It should serve as no surprise to regular readers of this site
that i spend way too much time obsessing over music. It's what
i do. When i discovered Listen.com
i spent to much time wandering around that site. For the uninitiated,
Listen.com offers links to downloadable MP3's. What's great
is that you can search for a band, or you can search for things
that the editors of Listen.com think sound like a particular
I played with that "similar artists" box a lot. I read about,
downloaded, and listened to every band that the editors said
is "similar" to Cocteau Twins
(who are my main musical obsession).
Bethany Curve is one of the bands i discovered in this way.
I downloaded and enjoyed several songs from their MP3.com
page. It took me quite some time to track down this album by
the band, but it has certainly been worth it.
Bethany Curve are another one of those bands that are still
making melancholy and dreamy New Wave pop. They lean towards
the Lowlife and Joy Division side of the spectrum, that is,
more deep riffs and lots of distortion. This is fine by me.
Their sound involves layer upon layer of distorted guitar (there
are three guitarists in the band), thunderous tom heavy drumming,
and deeper male vocals buried in the general mix. The guitars
swirl around each other and the vocal melodies, while the drumming
provides a good solid anchor to prevent everything from totally
drifting away into the ether. Now, a band with such a sound
could be light and fluffy -- airy almost. Not so Bethany Curve
-- their layers are dense, and the speed of guitar delay and
chorus, the heavy drumming, and their use of minor chords put
a slightly darker spin on things. This is not light music for
sunny afternoons frolicking in the woods, but rather it is music
for a high speed drive through a rainy post-industrial wasteland.
Consider the first half of the album. Things start off with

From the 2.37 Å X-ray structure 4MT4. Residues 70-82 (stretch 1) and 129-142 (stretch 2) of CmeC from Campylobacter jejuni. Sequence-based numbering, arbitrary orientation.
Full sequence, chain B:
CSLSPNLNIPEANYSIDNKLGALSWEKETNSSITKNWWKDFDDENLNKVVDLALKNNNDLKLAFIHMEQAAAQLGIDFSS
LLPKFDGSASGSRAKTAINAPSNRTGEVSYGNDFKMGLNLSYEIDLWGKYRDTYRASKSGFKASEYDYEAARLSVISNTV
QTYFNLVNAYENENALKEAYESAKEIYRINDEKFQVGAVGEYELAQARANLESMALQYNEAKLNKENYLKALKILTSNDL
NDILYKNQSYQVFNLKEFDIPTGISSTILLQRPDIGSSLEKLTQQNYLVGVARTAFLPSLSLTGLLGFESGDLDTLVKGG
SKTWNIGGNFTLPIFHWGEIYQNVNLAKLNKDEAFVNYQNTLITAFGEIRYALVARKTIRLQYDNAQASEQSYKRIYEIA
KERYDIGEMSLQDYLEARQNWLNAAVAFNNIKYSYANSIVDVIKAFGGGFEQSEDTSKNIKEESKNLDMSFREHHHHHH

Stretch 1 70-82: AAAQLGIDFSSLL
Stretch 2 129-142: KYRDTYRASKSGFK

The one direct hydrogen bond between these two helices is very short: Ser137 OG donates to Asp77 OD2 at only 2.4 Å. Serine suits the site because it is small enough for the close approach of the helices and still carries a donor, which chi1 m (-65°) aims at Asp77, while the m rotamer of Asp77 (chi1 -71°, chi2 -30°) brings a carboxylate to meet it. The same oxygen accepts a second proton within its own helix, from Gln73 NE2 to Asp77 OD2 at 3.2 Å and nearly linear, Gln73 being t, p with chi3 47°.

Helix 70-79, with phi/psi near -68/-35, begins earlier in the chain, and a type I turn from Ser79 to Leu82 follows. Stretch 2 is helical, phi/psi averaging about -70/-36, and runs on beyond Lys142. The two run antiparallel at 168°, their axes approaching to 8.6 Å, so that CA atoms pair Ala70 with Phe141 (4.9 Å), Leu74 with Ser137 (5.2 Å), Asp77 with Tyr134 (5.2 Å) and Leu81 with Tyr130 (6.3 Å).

Drag, a great intro tune. It is based on a tense bass
drone that builds nicely to an explosion of drums, cymbals,
and fuzzed-out guitars. The drumming seems nervous. The tension
fades into Temporary, in which deep vocals are layered
over guitars that echo like rain on the roof of your car. This
builds into a nice fast guitar drone with good drumming. The
song reminds me of early Echo And The Bunnymen. Next Bethany
Curve have a short ambient interlude of keyboard washes called
Carnyval Sweet, which transforms into Fold In The
Floor. This song is a wacky spaced out waltz from a darker
time that ends with the voice almost screaming over some really
This is a really nice sweep of music that builds tension from
the first note and then releases it through the frenetic energy
of Fold In The Floor. The rest of the album is a similar
ebb and flow of tension and release. But release never brings
joy, because the tension will be back.... It all makes for a
tense album, slightly unnerving, but not too much. (I think
that this implies a good use of minor chord changes.)
There is one other song that i specifically want to mention,
and that is Pool And The Shine. This song has guitars
that float and chime like something off of Victorialand.
This is a beautiful tune, and it is the album's standout track.
A moment of true relaxation and peacefulness in the tense world
of Bethany Curve.
I also should provide some warning about the albums weakest
track. It's not even that weak: it is a typical good rollicking
five minute Bethany Curve guitar number sandwiched in-between
6 minute stretches of guitar feedback. They call it Marasmus
and it is the seventeen minute album closer. It's a good song,
but it seems a little self-indulgant. And of course, the long
stretches of feedback would really annoy some people.
But it's only a little bit of annoyance at the end of an otherwise
lovely album. If you are a fan of melancholy new wave guitar
rock, then track this disc down.